Prostate cancer relies on testosterone to promote growth.
Blocking or removing the source of testosterone causes the tumour to shrink.
Hormonal control can be achieved with surgical or medical castration, which involves removing the testicles or controlling their production of male hormones through prescription drugs.
Most men now choose a depot injection of an LHRH agonist. This is injected subcutaneously (under the skin) once every three months and is as effective as surgical castration. The Urologist usually performs the first injection, then after this they can be done by the patient’s General Practitioner.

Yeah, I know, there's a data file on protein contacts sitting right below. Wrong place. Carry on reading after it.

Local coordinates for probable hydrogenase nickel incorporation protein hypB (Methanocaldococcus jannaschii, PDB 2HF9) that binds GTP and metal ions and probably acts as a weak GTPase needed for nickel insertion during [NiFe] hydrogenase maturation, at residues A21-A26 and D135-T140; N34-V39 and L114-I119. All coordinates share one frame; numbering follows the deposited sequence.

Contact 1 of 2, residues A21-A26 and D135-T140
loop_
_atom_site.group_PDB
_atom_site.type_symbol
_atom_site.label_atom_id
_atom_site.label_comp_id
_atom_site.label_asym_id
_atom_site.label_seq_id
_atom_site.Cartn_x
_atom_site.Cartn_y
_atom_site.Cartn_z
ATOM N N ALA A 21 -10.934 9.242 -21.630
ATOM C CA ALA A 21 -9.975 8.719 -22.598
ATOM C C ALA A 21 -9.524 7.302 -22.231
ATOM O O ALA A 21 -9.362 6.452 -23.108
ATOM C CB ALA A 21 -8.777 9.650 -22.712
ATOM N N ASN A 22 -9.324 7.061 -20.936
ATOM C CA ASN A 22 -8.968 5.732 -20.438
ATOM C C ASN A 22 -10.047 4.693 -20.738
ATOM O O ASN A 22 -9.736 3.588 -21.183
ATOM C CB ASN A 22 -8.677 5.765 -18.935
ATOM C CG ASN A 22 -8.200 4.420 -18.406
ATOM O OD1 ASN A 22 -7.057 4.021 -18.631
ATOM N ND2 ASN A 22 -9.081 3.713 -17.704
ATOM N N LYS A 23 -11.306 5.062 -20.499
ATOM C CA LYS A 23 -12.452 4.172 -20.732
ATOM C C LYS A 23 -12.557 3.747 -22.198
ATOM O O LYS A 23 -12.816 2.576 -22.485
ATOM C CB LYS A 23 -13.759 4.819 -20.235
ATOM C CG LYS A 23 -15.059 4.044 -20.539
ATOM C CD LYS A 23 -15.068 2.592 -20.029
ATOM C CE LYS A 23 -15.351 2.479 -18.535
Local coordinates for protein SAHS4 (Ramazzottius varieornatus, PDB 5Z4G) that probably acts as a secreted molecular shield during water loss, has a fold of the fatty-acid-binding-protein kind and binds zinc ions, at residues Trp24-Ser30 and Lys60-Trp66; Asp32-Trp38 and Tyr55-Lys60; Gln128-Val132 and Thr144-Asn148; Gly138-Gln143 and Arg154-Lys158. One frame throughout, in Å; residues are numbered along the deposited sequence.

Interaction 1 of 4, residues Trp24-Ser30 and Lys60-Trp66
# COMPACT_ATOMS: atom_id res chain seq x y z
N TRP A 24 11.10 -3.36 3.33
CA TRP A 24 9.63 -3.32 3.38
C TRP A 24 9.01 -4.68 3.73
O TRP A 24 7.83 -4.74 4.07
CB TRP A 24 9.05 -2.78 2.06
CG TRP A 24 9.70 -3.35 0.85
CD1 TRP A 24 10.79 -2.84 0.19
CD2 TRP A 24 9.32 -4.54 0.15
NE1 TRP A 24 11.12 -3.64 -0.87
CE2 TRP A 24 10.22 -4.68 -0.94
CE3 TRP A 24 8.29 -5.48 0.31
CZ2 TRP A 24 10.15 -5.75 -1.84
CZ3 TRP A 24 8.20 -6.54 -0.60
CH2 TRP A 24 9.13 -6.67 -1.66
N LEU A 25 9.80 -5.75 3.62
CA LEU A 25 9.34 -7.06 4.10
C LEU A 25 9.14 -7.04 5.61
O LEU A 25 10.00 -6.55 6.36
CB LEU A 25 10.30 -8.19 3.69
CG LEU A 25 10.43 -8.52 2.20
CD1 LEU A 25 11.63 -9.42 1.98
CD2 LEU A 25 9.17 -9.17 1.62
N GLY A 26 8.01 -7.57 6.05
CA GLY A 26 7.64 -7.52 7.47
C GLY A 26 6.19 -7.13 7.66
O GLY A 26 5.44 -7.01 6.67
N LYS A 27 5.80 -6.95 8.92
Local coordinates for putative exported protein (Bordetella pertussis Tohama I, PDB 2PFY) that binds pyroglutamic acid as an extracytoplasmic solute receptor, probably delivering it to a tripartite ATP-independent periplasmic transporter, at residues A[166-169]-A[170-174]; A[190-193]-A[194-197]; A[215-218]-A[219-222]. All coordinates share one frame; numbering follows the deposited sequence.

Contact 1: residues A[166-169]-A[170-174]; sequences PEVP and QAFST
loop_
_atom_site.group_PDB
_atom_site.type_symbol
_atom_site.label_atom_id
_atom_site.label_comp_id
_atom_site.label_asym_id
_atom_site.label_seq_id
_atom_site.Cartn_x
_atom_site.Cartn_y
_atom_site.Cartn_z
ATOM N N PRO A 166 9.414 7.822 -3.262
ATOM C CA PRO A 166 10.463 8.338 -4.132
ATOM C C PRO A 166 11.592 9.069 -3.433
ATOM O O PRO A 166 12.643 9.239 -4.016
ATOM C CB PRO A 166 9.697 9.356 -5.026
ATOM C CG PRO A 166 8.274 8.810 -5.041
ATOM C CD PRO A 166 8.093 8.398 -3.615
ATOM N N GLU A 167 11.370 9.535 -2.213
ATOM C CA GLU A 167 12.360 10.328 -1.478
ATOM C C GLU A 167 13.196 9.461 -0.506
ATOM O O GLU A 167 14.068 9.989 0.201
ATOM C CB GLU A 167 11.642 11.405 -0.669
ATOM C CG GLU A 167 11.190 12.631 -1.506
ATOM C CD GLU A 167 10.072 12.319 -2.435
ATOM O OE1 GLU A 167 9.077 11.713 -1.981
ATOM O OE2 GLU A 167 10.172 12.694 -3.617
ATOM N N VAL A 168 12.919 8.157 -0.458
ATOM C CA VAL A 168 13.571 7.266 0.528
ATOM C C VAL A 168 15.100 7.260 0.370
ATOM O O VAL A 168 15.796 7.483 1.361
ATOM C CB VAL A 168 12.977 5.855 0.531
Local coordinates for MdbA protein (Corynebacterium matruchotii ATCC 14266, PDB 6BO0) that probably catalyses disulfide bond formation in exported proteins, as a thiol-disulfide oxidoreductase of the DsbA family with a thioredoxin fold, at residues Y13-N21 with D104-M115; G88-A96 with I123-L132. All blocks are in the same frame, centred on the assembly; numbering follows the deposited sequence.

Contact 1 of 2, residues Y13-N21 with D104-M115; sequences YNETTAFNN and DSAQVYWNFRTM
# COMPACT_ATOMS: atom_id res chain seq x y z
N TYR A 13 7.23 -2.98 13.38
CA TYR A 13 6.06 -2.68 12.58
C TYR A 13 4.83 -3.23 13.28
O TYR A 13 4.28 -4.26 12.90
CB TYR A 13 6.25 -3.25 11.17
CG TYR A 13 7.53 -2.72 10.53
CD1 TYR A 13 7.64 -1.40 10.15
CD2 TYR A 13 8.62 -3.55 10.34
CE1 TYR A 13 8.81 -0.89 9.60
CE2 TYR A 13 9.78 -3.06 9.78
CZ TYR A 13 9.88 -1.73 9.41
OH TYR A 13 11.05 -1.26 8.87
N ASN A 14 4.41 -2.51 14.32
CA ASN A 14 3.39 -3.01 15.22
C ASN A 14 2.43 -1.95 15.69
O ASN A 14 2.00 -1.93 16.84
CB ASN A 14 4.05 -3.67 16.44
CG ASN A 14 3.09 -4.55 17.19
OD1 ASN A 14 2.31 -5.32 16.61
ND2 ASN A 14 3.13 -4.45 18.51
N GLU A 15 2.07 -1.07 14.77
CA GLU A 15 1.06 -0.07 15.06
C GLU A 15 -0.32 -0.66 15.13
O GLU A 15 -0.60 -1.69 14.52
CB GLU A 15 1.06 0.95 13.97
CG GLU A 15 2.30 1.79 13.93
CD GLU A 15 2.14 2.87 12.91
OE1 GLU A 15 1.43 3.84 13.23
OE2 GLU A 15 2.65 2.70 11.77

Hormonal therapy can be used to target cancer that has spread beyond the prostate gland and is thus beyond the reach of local treatments such as surgery or radiation therapy. This treatment is also helpful in relieving the painful symptoms of advanced disease. In addition, it is being investigated as a way to prevent cancer growth before it has a chance to metastasize. Although hormonal therapy cannot cure prostate cancer, it will usually shrink or halt the advance of the disease — for several years.
Hormonal treatment causes local prostate cancer and metastatic disease to regress (shrink) and PSA levels to fall. However, both methods can cause complications, including hot flashes, impotence and a loss of libido. Hormonal drug therapy can sometimes cause mild breast enlargement. Long-term hormone treatment also may cause weight gain and loss of bone density.